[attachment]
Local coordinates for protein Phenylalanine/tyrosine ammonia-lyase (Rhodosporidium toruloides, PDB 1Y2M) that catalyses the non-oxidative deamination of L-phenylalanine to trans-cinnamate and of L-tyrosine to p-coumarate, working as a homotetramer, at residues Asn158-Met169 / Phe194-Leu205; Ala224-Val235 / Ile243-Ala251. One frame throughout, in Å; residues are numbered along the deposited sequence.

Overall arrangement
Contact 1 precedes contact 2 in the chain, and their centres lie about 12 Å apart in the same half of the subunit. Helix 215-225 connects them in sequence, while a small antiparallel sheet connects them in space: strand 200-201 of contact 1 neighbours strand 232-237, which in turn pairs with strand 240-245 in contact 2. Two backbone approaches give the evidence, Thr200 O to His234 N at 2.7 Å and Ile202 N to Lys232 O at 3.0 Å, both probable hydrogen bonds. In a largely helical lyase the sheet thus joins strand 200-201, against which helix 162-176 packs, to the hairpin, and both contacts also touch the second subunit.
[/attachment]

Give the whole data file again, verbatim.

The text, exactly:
Local coordinates for protein Phenylalanine/tyrosine ammonia-lyase (Rhodosporidium toruloides, PDB 1Y2M) that catalyses the non-oxidative deamination of L-phenylalanine to trans-cinnamate and of L-tyrosine to p-coumarate, working as a homotetramer, at residues Asn158-Met169 / Phe194-Leu205; Ala224-Val235 / Ile243-Ala251. One frame throughout, in Å; residues are numbered along the deposited sequence.

Overall arrangement
Contact 1 precedes contact 2 in the chain, and their centres lie about 12 Å apart in the same half of the subunit. Helix 215-225 connects them in sequence, while a small antiparallel sheet connects them in space: strand 200-201 of contact 1 neighbours strand 232-237, which in turn pairs with strand 240-245 in contact 2. Two backbone approaches give the evidence, Thr200 O to His234 N at 2.7 Å and Ile202 N to Lys232 O at 3.0 Å, both probable hydrogen bonds. In a largely helical lyase the sheet thus joins strand 200-201, against which helix 162-176 packs, to the hairpin, and both contacts also touch the second subunit.